But, I’m reminded of the good things too. Sitting on my kitchen butcherblock are 6 bags of cookies, plus a pile more for ourselves. Tonight is the 6th night of Hanukkah, where again my family and I will gather to light candles to remind ourselves of hope and joy among a dark time millennia ago when evil was vanquished. In a few days, Jupiter and Saturn will be in conjunction and create a single bright “star”. This will happen on the darkest, longest night of the year and then light will start to return and a new year will begin. A vaccine is out and being distributed and hope for 2021 builds.
And last night, I was reminded that PASS itself may be an organization, and I don’t know its future but an organization is made up of the people in it. It’s more than just the founding papers and bylaws and NDAs. To quote Shakespeare, “O brave new world, that has such people in it!”
What exactly do I mean? Well in more normal years, last night would have been our holiday party for the Capital Area SQL Server User Group. This means we would have gathered at a local restaurant, in person and shared stories and memories over food and drink. Months ago it became apparent that this could not happen this year. I struggled with several ideas to do instead. For one, we could have cancelled, but that just seemed too depressing. I could have found yet another remote speaker, but that just seemed boring. I can’t recall exactly where the idea came from, but I decided to do a version of “3 Truths and a Lie”. It turned out to be 4 Truths and a Lie. For those who aren’t familiar with the idea, or who do not listen to NPRs “Wait Wait, Don’t Tell Me” which has a version they call “Bluff the Listener”, the idea is some number of people (in my case 4) tell a true story, perhaps a bit outlandish. One additional person tells a lie. The others in the group then cast their votes for whose story is made-up. It can be quite fun.
I struggled a bit with who to ask to be guest speakers. I wanted folks that I knew could tell a good tale and that had probably some quite unusual stories. So I reached out and very quickly got back positive responses from everyone I asked. THIS is the #SQLFamily I’ve grown to know and love, always willing to help out and if it involves a good story, all the better. One of them, David Klee was positively giddy with excitement. And then it happened: several of the others had to drop out for personal reasons. They all reached out to me and apologized for having to drop out. I understood. Life happens and I know none of them did so without some anguish. But fear not, I had others to ask and other contacts of mine helped suggest names. Originally I was going to go with 4 total story tellers, but because time was now short, I reached out to at least one extra person to ensure if someone said no, I’d still have enough folks. Amazingly, all the folks I asked said yes. Now I had a total of 5 and that was fine, I decided to run with it. So, besides David, I ended up with Kellyn Pot’Vin-Gorman, Ed Leighton-Dick, Rick Lowe, and Amy Herold all weaving tales; of upgrades that included a Cheshire cat, the coworker who thought you had to sit and watch SQL jobs run to completion before going home, a trigger that would routinely update 63,000 rows, JBwelding USB ports in the name of security, and upgrading a server to something 31% slower for the low low cost of only $4M.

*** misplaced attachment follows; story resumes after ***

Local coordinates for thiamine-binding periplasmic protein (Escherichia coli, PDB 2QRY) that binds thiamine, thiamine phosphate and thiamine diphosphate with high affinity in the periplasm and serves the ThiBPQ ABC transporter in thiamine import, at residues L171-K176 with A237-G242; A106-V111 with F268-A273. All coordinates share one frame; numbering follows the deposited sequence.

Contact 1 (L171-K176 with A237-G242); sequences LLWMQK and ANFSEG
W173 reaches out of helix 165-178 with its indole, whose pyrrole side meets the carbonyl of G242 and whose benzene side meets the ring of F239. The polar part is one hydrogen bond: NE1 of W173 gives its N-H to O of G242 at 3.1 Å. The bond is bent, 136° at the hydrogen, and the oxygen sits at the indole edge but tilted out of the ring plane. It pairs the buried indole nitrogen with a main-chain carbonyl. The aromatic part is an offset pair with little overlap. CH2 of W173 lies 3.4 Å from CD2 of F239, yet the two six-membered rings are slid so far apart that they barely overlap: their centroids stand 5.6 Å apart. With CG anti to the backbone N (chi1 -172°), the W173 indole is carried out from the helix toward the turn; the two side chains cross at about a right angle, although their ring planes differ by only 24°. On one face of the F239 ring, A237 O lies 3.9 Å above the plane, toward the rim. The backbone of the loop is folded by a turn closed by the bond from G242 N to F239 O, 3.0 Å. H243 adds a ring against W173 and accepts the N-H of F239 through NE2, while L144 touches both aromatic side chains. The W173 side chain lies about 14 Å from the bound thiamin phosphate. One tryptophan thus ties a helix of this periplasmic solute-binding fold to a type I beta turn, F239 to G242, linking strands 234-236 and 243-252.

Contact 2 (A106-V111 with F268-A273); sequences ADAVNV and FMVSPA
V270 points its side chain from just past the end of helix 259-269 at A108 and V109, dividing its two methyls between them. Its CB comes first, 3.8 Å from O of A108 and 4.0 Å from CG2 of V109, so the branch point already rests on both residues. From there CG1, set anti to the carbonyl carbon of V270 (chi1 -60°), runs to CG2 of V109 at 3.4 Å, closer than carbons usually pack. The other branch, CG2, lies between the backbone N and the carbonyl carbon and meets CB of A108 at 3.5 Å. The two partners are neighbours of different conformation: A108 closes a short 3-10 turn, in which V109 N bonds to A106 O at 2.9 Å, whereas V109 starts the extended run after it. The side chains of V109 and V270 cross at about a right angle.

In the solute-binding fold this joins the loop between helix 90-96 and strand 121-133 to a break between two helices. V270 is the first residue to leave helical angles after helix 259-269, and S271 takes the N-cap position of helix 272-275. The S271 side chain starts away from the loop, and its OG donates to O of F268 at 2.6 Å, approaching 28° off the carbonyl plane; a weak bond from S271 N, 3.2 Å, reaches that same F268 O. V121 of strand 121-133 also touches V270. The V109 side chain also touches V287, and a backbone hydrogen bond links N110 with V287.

Unfortunately, the actual turnout for my group, despite the sign-ups on Meetup, was about 1/2 of what I had expected, but everyone had a great time. Surprisingly, no one guessed which of the above stories was made up (and I’m not giving it away). But we had plenty of prizes so everyone will be going away with something.
The one thing I went away with, was the confirmation that while I have no idea what the future of PASS is (ok, I have some thoughts, perhaps for another time), I do know that it’s far more than just the organization, it’s really the people, the demonyms of PASS that are the #SQLFamily I’ve come to know and love. In this season of darkness, knowing that there are such people out there fills me with hope.
So thanks to the folks named above and to all my other #SQLFamily members, and fellow CASSUG folks, including Ed Pollack and Ray Kim for your help over the past year.
One a finale note: for my birthday this year, I’ve added a link on my Facebook page to the local foodbank. I already exceeded two early goals and have added a third, stretch goal. Watching a segment on hunger and food drives on The Today Show this morning I am again reminded of how much I have and how lucky my family is. I would ask, if you can, donate, either to your local food bank, to the link on my Facebook page or to a charity of your choice.
Thank you and to all, a Merry Christmas, a Happy Hanukkah, and happy holidays for other holidays that you may celebrate.
So the past few weeks I’ve been writing about PASS in general and about Summit. And now like several of my fellow #SQLFamily members who have already blogged, such as Deb Melkin and Andy Levy, I’ve decided to post a post-Summit post.